26. McCraty, R., Atkinson, M., Tomasino, D., & Bradley, R. T. (2009b). The coherent heart: Heart-brain interactions, psychophysiological coherence, and the emergence of system-wide order. Integral Review, 5, 10–115.

    Google Scholar 

  27. McCraty, R., & Tomasino, D. (2006). Emotional stress, positive emotions, and psychophysiological coherence. In B. B. Arnetz & R. Ekman (Eds.), Stress in health and disease (pp. 342–365). Weinheim: Wiley-VCH.

    Chapter  Google Scholar 

  28. McCraty, R., & Zayas, M. A. (2014). Heart coherence, self-regulation, autonomic stability, and psychosocial well-being. Psychology for Clinical Settings, 5, 1090.

    Google Scholar 

  29. Méndez, I., Secanilla, E., Martínez, J. P., & Navarro, J. (2012). Estudio comparativo de burnout en cuidadores profesionales de personas mayores institucionalizadas con demencias y otras enfermedades. European Journal of Investigation in Health, Psychology And Education, 1(2). https://scholar.google.es/scholar?cluster=16326944594588649068&hl=es&as_sdt=2005&sciodt=0,5.

  30. Mikels, J., Reuter-Lorenz, P., Beyer, J., & Fredrickson, B. (2008). Emotion and working memory: Evidence for domain—Specific processes for affective maintenance. Emotion, 8(2), 256–266.

    Article  PubMed  Google Scholar 

  31. Miró, E., Solanes, A., Martínez, P., Sánchez, A. I., & Rodríguez, J. (2007). Relación entre el burnout o “síndrome de quemarse por el trabajo”, la tensión laboral y las características del sueño. Psicothema, 19(3), 388–394.

    PubMed  Google Scholar 

  32. Molinuevo, J. L., & Hernández, B. (2011). Perfil del cuidador informal asociado al manejo clínico del paciente con enfermedad de Alzheimer no respondedor al tratamiento sintomático de la enfermedad. Neurología, 26(9), 518–527.

    Article  PubMed  Google Scholar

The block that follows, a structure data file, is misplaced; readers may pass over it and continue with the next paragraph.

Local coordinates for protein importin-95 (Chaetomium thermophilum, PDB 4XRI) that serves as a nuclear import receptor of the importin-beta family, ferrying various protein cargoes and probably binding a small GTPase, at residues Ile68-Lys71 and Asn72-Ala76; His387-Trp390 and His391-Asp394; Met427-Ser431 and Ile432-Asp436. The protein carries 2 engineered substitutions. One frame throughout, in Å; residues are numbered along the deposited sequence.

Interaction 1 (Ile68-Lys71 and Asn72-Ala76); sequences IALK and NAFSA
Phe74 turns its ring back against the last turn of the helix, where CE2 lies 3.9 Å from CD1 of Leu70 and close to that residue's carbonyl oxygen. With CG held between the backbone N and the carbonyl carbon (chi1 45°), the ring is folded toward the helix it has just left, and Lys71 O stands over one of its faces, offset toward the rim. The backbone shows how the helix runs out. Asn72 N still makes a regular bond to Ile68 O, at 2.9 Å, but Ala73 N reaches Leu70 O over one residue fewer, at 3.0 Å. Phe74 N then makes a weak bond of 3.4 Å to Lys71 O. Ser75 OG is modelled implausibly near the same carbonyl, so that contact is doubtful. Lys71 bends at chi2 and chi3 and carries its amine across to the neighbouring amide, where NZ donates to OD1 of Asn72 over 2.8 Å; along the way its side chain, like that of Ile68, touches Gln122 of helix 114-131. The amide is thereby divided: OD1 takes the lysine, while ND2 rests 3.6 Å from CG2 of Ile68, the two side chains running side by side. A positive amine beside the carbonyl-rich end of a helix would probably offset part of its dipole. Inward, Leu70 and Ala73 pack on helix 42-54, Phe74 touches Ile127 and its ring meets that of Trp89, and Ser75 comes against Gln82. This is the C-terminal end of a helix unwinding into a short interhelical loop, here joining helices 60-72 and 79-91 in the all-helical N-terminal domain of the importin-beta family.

33. Montilla, M. L. (2008). La neurocodificación de la experiencia como marco para la psicoterapia del siglo XXI. Venezolanos de psiquiatría y neurología, 20. http://svp.org.ve/images/revistasvp111.pdf#page=20.

  34. Moscoso, M. (2013). La psicología de la salud: Un enfoque multidisciplinario acerca del estrés y cambio conductual. Revista de Psicología, 12(1), 47–72.

    Google Scholar 

  35. O’Donnell, M. (2007). The heart and the brain within the broader context of wellness. Cleveland Clinic Journal of Medicine, 74(Suppl 1), S56–S58.

    Article  PubMed  Google Scholar 

  36. Otake, K., Shimai, S., Tanaka-Matsumi, J., Otsui, K., & Fredrickson, B. L. (2006). Happy people become happier through kindness: A counting kindnesses intervention. Journal of Happiness Studies, 7, 361–375.

    Article  PubMed Central  PubMed  Google Scholar 

  37. Pipe, T., & Bortz, J. (2009). Mindful leadership as healing practice: Nurturing self to serve others. International Journal for Human Caring, 13(2), 34–38.

    Google Scholar 

  38. Reineck, C., & Furino, A. (2005). Nursing career full fillment: Statistics and statements from registered nurses. Nursing Economics, 23(1), 25–30.

    PubMed  Google Scholar 

  39. Reynard, A., Gevirtz, R., Berlow, R., Brown, M., & Boutelle, K. (2011). Heart rate variability as a marker of self-regulation. Applied Psychophysiology and Biofeedback, 36, 209–215. doi:10.1007/s10484-011-9162-1.

    Article  PubMed  Google Scholar 

  40. Rozman, R., Whitaker, T., & Beckman, D. (1996). A pilot intervention program which reduces psychological symptomatology in individuals with human immunodeficiency virus D. JonesComplementary Therapies in Medicine, 4(4), 226–232.